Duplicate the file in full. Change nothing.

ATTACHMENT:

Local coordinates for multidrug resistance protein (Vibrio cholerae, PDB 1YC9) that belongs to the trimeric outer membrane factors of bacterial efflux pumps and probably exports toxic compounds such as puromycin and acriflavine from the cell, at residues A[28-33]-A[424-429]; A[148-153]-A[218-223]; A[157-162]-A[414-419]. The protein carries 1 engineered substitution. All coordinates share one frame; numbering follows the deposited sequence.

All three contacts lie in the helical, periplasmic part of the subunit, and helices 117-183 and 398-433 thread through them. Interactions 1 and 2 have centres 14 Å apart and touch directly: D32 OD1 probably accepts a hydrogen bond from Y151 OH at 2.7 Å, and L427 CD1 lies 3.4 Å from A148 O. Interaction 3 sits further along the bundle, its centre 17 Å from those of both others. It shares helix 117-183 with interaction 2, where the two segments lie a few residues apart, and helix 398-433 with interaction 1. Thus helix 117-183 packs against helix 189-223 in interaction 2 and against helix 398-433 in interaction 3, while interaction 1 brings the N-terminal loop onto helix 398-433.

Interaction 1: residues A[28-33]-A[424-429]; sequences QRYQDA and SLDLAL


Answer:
Local coordinates for multidrug resistance protein (Vibrio cholerae, PDB 1YC9) that belongs to the trimeric outer membrane factors of bacterial efflux pumps and probably exports toxic compounds such as puromycin and acriflavine from the cell, at residues A[28-33]-A[424-429]; A[148-153]-A[218-223]; A[157-162]-A[414-419]. The protein carries 1 engineered substitution. All coordinates share one frame; numbering follows the deposited sequence.

All three contacts lie in the helical, periplasmic part of the subunit, and helices 117-183 and 398-433 thread through them. Interactions 1 and 2 have centres 14 Å apart and touch directly: D32 OD1 probably accepts a hydrogen bond from Y151 OH at 2.7 Å, and L427 CD1 lies 3.4 Å from A148 O. Interaction 3 sits further along the bundle, its centre 17 Å from those of both others. It shares helix 117-183 with interaction 2, where the two segments lie a few residues apart, and helix 398-433 with interaction 1. Thus helix 117-183 packs against helix 189-223 in interaction 2 and against helix 398-433 in interaction 3, while interaction 1 brings the N-terminal loop onto helix 398-433.

Interaction 1: residues A[28-33]-A[424-429]; sequences QRYQDA and SLDLAL